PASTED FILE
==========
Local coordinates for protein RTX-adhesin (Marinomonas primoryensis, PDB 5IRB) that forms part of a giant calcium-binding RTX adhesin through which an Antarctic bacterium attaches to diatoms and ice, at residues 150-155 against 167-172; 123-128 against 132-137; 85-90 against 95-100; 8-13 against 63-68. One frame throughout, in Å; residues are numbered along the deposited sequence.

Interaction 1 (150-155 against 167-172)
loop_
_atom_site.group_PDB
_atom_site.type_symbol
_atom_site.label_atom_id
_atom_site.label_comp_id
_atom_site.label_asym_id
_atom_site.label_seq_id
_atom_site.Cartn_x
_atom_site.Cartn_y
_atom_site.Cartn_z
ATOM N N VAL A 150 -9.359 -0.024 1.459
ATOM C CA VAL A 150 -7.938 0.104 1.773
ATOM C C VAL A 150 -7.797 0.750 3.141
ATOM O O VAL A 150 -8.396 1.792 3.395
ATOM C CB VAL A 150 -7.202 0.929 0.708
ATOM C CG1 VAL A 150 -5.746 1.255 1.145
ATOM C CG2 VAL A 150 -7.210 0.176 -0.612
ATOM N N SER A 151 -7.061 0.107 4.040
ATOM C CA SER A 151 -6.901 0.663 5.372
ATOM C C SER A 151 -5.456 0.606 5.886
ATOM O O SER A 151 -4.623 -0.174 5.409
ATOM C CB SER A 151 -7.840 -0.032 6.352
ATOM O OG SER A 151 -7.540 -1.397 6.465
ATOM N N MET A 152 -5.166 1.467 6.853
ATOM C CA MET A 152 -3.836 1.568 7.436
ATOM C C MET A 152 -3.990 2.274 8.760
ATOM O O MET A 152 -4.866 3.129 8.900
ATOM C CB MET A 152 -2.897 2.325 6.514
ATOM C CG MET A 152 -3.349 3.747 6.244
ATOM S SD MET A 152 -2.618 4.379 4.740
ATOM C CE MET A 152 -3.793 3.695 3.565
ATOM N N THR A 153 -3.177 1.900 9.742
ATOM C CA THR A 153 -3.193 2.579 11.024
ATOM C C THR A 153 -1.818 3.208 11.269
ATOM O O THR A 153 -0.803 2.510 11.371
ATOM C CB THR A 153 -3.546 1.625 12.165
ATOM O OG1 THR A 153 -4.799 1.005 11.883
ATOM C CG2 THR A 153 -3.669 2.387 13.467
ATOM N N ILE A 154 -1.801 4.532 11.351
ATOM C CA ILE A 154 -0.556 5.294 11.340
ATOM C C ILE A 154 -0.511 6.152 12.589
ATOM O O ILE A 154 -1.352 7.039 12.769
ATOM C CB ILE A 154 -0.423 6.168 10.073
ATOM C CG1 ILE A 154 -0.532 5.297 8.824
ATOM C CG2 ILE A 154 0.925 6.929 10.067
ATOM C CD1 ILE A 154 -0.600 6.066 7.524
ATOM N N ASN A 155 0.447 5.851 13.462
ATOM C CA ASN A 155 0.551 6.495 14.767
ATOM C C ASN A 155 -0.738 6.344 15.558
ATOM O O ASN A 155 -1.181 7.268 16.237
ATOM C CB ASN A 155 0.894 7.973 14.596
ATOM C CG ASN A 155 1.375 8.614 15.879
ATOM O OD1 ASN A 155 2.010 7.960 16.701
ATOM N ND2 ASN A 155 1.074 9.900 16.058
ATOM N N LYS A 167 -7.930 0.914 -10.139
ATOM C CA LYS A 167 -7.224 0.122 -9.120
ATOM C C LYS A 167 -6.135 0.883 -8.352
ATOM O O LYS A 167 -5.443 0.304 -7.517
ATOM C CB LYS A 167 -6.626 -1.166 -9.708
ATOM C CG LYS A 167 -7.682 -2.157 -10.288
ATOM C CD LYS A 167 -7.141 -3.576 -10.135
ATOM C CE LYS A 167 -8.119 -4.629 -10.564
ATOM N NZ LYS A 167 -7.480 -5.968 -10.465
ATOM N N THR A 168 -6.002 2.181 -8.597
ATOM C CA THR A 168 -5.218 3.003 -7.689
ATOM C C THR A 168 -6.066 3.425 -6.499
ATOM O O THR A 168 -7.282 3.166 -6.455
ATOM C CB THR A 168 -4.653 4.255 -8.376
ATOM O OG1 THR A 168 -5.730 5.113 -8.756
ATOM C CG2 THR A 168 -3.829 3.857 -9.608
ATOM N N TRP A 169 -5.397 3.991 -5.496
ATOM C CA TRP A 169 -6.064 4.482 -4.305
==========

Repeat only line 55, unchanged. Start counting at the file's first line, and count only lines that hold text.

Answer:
ATOM O OD1 ASN A 155 2.010 7.960 16.701